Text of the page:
Connecting Tableau to DataStax Cassandra with Cassandra CQL ODBC.

Recently, I did some testing with Tableau Desktop connecting to DataStax Cassandra using their newly released DataStax ODBC driver. Before the release of the DataStax ODBC driver, the only way to connect Tableau Desktop to DataStax was the DataStax Enterprise Connector (a.k.a. Hive Thrift Server).

While Hive is a great analytic tool, it is somewhat slow. When you are trying to load data for a report, which should be relatively quick, Hive can take a little time to get up to speed. I’m sure everyone that has used Hive knows what I’m talking about.

I would highly recommend downloading and installing the DataStax ODBC driver.

There is a nice little how-to on the DataStax blog @

Connecting Tableau to Google Cloud SQL

Before connecting your Tableau Application up to your Google Cloud SQL Instance, you will need to make sure that you have assigned an IP Address to the instance. You will also need to allow the network in which your Tableau application is located, access to the Google Cloud SQL Instance.

First, I recommend that you use an external source to determine your IP address, such as or, this will help eliminate any network translation issues.

Now that you have your IP Address it is time to configure your Google Cloud SQL Instance. To grant access to your Tableau application, you need to do the following.

  1. Go to the Google Developers Console and select a project by clicking on the project name.
  2. In the sidebar on the left, click Storage > Cloud SQL.
  3. Find the instance to which you want to grant access and click the instance name. Click Edit.
  4. In the IPv4 Address section, select Assign an IPv4 address to my Cloud SQL instance to assign one to the instance.

Note: There are charges when you assign an IPv4 address. For more information, see the pricing page.

Once you have assigned the IP Address to your instance, you will need to allow the IP Address from your Tableau Application access to the instance by doing the following.


In the Allowed Networks area click on the blue border button with the plus sign. In the text box title Network add the IP Address that you obtained earlier.

Now if you haven’t already, I would recommend that you create a read-only user with access to the schema that you want access.

To configure Tableau Desktop 9.0 to Google Cloud SQL Instance, you need to configure a MySQL connection.


1.) Open Tableau Desktop.
2.) On the Left-hand side under Connect click “More Servers.”
3.) Click on “MySQL.”
4.) Fill in the Server text box with the IP Address that was assigned to your Google Cloud SQL Instance, the port should be 3306, which is the default. Now simply fill in the username and password and click OK.


Congratulations! You’re all connected and ready to start building reports.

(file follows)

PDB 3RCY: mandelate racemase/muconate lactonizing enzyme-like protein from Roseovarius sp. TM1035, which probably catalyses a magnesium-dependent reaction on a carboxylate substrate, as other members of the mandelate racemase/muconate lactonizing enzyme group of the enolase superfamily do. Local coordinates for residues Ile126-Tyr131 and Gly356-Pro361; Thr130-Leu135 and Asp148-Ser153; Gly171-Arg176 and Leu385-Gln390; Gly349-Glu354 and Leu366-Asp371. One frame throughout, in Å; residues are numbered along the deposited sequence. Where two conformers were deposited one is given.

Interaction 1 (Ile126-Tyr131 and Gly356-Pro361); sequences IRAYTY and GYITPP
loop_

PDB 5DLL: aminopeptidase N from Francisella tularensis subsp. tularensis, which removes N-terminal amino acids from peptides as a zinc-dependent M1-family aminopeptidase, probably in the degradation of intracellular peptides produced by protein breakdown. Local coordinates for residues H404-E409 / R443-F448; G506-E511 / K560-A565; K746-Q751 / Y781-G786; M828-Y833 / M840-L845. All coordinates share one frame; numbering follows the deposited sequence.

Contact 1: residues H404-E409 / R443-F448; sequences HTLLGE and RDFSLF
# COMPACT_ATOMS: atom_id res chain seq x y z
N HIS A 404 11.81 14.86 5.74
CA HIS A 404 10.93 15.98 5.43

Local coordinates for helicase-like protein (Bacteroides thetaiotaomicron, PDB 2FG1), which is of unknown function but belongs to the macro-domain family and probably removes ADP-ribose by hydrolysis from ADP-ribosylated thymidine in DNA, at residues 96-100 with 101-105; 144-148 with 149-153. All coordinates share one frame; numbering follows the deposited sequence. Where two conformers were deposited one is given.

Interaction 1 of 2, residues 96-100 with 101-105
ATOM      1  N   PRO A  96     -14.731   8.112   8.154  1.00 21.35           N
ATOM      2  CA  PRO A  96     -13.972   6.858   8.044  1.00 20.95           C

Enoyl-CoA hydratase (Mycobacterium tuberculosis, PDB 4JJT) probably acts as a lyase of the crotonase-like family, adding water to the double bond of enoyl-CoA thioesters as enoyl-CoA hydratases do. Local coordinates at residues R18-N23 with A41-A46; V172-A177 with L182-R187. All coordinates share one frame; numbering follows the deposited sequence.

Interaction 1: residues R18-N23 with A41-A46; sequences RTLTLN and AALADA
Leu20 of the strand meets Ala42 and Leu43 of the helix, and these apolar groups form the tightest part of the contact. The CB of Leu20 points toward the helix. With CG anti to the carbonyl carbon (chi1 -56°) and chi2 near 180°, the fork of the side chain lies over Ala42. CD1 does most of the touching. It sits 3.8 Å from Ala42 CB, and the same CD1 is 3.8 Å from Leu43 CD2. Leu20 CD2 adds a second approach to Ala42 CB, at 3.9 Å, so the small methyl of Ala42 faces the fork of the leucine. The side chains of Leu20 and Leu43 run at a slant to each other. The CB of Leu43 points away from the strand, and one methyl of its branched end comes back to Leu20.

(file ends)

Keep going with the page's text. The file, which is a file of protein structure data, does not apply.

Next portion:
Elasticsearch is a distributed restful search and analytic tool that is built on the top of Apache Lucene for high performance.

Elasticsearch features include:

Real-Time Data Indexing
High Availability
Full Text Search
Document Orientation

The flow of data never stops so the question is how quickly can that data become available. Elasticsearch indexes the data in real-time allowing the for data to be made available as quickly as it can for real-time analytics.

Elasticsearch is horizontally scalable. An organization can simply add nodes to expand the cluster capacity. Elasticsearch is resilient in detecting and removing failed nodes and rebalancing itself to ensure that an organization’s data is safe and accessible.

Elasticsearch can also host multiple indices that can be queried independently or as a group. Elasticsearch structures it’s data in JSON documents. All fields are indexed by default and all the indices can be used in a single query.

Clients can connect to Elasticsearch by using a standard HTTP REST library. This gives any programming language the ability to connect to Elasticsearch.

Elasticsearch has been used to query 24 billion records in 900ms. It’s currently being used by companies such as Github, Foursquare, and Xing.


What does Facebook consider an average day’s worth of data?

Well according to this article from The average day looks something like this.

  • 2.5 billion content items shared per day (status updates + wall posts + photos + videos + comments)
  • 2.7 billion Likes per day
  • 300 million photos uploaded per day
  • 100+ petabytes of disk space in one of FB’s largest Hadoop (HDFS) clusters
  • 105 terabytes of data scanned via Hive, Facebook’s Hadoop query language, every 30 minutes
  • 70,000 queries executed on these databases per day
  • 500+terabytes of new data ingested into the databases every day

I also love this quote from the VP of Infrastructure.

“If you aren’t taking advantage of big data, then you don’t have big data, you have just a pile of data,” said Jay Parikh, VP of infrastructure at Facebook on Wednesday. “Everything is interesting to us.”

Big Data for Small Business

I have said it before and will say it again you don’t have to be fortune 500 company to use Big Data. Big Data is more about understanding your data, then it is about how big it is and understanding all your different data sources and gathering them into one place, so that you can analyze and understand it better.